Weak US dollar sends oil and gold higher

Brent crude closes in on USD 60.00 a barrel

On Friday, a weaker US dollar prompted more oil buying on Wall Street with Brent crude rising to within a hairsbreadth of USD60.00 a barrel. With the Biden stimulus controlling the narrative on economic recovery, high OPEC+ compliance, and a weaker US dollar, Brent crude rose 0.95% to USD59.55 a barrel. Treasury Secretary Yellen’s weekend remarks that the stimulus could generate full employment by next year has boosted sentiment in Asia, Brent crude advancing 0.45% to USD59.75 a barrel.

The story was much the same with WTI. It rose 0.90% to USD56.95 a barrel on Friday, advancing another 0.75% to USD57.40 a barrel in Asia today.

Although all seems well and lovely with the global recovery oil narrative, some short-term warning signs are lurking. Notably, the Relative Strength Indices (RSI’s) on both contracts have now moved into severely overbought territory. That sends a very loud signal that oil is vulnerable to a potentially aggressive short-term correction lower, although it will not change the underlying longer-term bullish narrative. Investors should tread carefully, getting long Brent above USD60.00 in the first half of this week.

Brent has resistance nearby at USD60.00 a barrel, with some stop-loss and option-related buying sure to emerge if it breaks. In the medium-term, a rally through USD60.00 a barrel opens up the road to USD66.00 a barrel, although the short-term picture is far murkier. The nearest support for Brent crude is at USD57.50 a barrel, highlighting the risks of being long at these levels at the beginning of the week.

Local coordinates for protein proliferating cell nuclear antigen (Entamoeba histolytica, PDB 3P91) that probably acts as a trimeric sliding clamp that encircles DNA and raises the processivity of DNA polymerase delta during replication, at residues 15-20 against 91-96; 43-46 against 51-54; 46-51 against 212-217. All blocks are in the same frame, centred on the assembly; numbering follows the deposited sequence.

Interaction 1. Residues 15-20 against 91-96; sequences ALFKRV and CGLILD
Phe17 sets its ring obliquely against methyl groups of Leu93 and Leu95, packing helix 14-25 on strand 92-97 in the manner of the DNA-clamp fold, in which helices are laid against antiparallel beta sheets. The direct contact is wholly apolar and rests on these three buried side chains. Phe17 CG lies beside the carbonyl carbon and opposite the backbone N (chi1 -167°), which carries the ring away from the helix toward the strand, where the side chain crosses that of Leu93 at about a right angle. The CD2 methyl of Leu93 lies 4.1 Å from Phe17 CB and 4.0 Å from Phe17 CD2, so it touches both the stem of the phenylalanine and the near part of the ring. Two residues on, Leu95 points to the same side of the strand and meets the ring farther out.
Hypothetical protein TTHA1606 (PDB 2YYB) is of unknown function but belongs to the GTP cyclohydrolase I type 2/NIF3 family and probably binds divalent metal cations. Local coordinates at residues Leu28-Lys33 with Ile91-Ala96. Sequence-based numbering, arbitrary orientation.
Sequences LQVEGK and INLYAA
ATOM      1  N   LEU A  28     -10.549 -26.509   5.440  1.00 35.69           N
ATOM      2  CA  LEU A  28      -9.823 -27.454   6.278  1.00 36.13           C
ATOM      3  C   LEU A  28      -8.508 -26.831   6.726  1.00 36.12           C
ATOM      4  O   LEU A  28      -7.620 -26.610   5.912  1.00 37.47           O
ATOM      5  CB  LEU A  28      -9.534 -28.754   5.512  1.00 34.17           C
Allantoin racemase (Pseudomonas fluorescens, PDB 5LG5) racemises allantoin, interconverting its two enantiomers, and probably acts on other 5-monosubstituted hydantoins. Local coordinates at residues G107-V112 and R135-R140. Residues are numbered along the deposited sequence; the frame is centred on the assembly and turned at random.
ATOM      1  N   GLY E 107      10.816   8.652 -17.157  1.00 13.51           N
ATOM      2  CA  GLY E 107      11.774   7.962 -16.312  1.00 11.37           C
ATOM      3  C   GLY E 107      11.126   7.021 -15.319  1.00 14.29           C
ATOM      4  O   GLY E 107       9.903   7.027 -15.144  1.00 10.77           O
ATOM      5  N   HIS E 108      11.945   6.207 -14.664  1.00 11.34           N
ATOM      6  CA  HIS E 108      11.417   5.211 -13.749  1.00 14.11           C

WTI’s initial resistance remains still distance at USD59.65 a barrel, followed by the psychological USD60.00 a barrel mark. WTI has no material support until USD54.00 a barrel, and again highlights the warning signs the very overbought RSI’s are sending to the short-term market.


Gold dodges a bullet once again

On Friday, the fall in the US dollar gave gold a get out of jail card as it rose 1.13% to USD1814.20 an ounce. The price action though, still suggests a stay of execution rather than a structural change in sentiment.

Gold has edged lower to USD1810.50 an ounce in directionless Asian trading with today’s intraday highs at USD1818.50 an ounce forming initial resistance ahead of previous support at USD1830.00 an ounce. Realistically, gold longs can only start breathing easier again if gold recaptures USD1850.00 an ounce.

Risks remain skewed to the downside and a rise in the US 10-year yield and/or US dollar strength signals another bout of gold weakness. Thursday’s lows at USD1785.00 an ounce form initial support, with failure setting markets up for a test of long-term structural support at USD1760.00 an ounce. All bets are off if that level fails.

This article is for general information purposes only. It is not investment advice or a solution to buy or sell securities. Opinions are the authors; not necessarily that of OANDA Corporation or any of its affiliates, subsidiaries, officers or directors. Leveraged trading is high risk and not suitable for all. You could lose all of your deposited funds.

Jeffrey Halley

Jeffrey Halley

Senior Market Analyst, Asia Pacific
With more than 30 years of FX experience – from spot/margin trading and NDFs through to currency options and futures – Jeffrey Halley is OANDA’s senior market analyst for Asia Pacific, responsible for providing timely and relevant macro analysis covering a wide range of asset classes. He has previously worked with leading institutions such as Saxo Capital Markets, DynexCorp Currency Portfolio Management, IG, IFX, Fimat Internationale Banque, HSBC and Barclays. A highly sought-after analyst, Jeffrey has appeared on a wide range of global news channels including Bloomberg, BBC, Reuters, CNBC, MSN, Sky TV, Channel News Asia as well as in leading print publications including the New York Times and The Wall Street Journal, among others. He was born in New Zealand and holds an MBA from the Cass Business School.
Jeffrey Halley
Jeffrey Halley

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